I think I understand it now! So the mean-period wise returns gives the mean return in terms of whatever the base period is, and the bar graphs also represent that mean return over the base period. So in the example I gave, it was period per 30 days. In the notebook you modified, it was period per 1 day.

Thanks so much for your help.

Exactly! I am happy we figured it out what was happening ;)

@Luca, agree on the first part. However, on your last point, not so much.

What you are looking at is the difference between a linear representation of return as in (1+r∙t), and its compounding counterpart: (1+r)^t. Those will be equal if t = 1, and the trivial case where t = 0. Prior to t = 1, the linear side (1+r∙t) gives a higher value. At t > 1, compounding wins where it will always give a greater number than (1+r∙t ).

If the values are representative of what is being done. Then both versions could be used to extrapolate. For t > 1, you will always have (1+r)^t > (1+r∙t). However, you can also find a point where the following holds: (1+r_a)^t = (1+r_b∙t) where r_b will increase exponentially to catch up with (1+r_a)^t.

The important point might be: are these 4 values representative of what is being analyzed? If yes, then you can make “guesses” or estimates of what might come your way. It might be better to have a ballpark figure than nothing at all, on the condition, evidently, that the numbers are in fact representative.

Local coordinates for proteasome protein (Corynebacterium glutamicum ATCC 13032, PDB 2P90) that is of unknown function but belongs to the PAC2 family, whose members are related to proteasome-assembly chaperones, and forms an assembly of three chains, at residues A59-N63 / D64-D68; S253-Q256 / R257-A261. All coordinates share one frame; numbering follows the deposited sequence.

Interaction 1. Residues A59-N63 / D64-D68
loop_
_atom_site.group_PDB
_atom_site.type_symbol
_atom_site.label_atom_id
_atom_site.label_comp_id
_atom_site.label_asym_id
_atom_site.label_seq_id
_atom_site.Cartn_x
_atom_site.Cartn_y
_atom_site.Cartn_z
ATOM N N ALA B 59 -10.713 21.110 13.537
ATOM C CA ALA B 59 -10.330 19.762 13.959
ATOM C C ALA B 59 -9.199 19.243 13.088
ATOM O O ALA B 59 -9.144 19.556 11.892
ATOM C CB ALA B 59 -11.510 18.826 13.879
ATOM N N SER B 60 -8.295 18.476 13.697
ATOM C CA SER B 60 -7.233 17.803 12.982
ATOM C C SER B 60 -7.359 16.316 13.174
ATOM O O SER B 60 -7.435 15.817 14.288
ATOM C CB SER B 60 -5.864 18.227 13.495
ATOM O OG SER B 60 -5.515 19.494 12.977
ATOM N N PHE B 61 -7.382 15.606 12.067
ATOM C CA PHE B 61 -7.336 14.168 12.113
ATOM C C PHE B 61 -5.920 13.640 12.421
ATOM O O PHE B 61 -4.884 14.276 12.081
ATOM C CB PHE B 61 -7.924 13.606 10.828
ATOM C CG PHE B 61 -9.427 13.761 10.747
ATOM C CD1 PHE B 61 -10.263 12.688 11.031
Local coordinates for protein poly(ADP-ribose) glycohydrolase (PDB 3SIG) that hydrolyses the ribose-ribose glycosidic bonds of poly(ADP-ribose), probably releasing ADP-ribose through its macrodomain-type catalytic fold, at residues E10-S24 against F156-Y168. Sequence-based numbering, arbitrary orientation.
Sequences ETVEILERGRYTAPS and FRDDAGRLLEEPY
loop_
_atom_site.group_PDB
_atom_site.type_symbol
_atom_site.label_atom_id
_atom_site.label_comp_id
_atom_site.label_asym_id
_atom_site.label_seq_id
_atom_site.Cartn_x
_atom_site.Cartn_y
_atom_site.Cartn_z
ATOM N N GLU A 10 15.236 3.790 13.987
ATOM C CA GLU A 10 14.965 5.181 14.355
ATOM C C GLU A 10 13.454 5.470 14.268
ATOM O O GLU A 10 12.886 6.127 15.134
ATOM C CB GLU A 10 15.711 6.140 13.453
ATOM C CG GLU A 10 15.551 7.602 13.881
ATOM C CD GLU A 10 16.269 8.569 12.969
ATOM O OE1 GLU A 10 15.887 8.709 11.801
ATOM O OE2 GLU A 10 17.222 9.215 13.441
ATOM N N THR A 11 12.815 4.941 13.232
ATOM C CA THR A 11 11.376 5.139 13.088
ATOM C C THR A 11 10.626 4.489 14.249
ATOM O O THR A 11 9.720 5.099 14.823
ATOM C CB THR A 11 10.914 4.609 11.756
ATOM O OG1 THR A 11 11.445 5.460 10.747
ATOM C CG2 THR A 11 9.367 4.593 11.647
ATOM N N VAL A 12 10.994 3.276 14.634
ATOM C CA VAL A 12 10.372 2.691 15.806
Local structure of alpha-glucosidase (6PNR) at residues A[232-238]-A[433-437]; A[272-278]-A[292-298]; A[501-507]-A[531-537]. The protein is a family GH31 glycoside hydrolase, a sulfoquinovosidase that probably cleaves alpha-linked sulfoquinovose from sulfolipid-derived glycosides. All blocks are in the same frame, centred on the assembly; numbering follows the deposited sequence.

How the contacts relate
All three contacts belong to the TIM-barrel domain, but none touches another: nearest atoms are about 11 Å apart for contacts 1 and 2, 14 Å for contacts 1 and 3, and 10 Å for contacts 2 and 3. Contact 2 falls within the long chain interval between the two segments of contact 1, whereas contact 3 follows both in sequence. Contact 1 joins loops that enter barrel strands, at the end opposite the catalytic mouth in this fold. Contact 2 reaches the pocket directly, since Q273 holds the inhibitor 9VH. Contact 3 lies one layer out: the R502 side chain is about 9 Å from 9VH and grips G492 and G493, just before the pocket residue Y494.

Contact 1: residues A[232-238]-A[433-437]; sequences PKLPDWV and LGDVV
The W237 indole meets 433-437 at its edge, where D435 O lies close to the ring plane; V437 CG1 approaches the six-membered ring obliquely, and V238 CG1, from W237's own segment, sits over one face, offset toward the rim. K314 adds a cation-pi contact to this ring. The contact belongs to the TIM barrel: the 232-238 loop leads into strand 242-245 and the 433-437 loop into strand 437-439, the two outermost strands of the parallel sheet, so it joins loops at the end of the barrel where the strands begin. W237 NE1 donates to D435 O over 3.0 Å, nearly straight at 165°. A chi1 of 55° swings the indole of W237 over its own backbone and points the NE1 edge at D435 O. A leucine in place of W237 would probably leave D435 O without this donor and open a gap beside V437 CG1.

Note that a sample of 4 is not hard evidence and could not be considered as a satisfactory and statistically significant sample of the return population. To make even a “reasonable” estimate, you would need a lot more data than that.

A strategy's payoff matrix has for equation: F(t) = F(0) + Σ(H∙ΔP) – Σ(Exp.) = n∙x_bar = n∙u∙PT% where PT% is the average percent profit per trading unit. The equation would tend to accept an estimate based on a large n where the law of large numbers would tend to apply.

@Guy - However you put it, you still cannot claim that given an average daily return value you can infer the cumulative return value. So I simply didn't want to dig into the details of the NB without having a sound proof of the existence of a bug. My policy is: first show me the bug, then I might fix it but don't make me do your homework ;)

@Luca, I have no homework to do.

Another question came up if someone could answer. In the attached notebook, in the tearsheet in the very last cell I'm getting a little confused by the graphs. The bar graph shows that I have negative mean returns for my highest quantile, yet the violin chart shows I have positive mean returns for my highest quantile (if I'm correct in assuming that the middle line indicates the mean).

Am I reading these wrong, or is this contradictory info? The rest of the tearsheet indiciates that the bar graph is correct, but I'd still like to know why the violin chart is showing positive mean.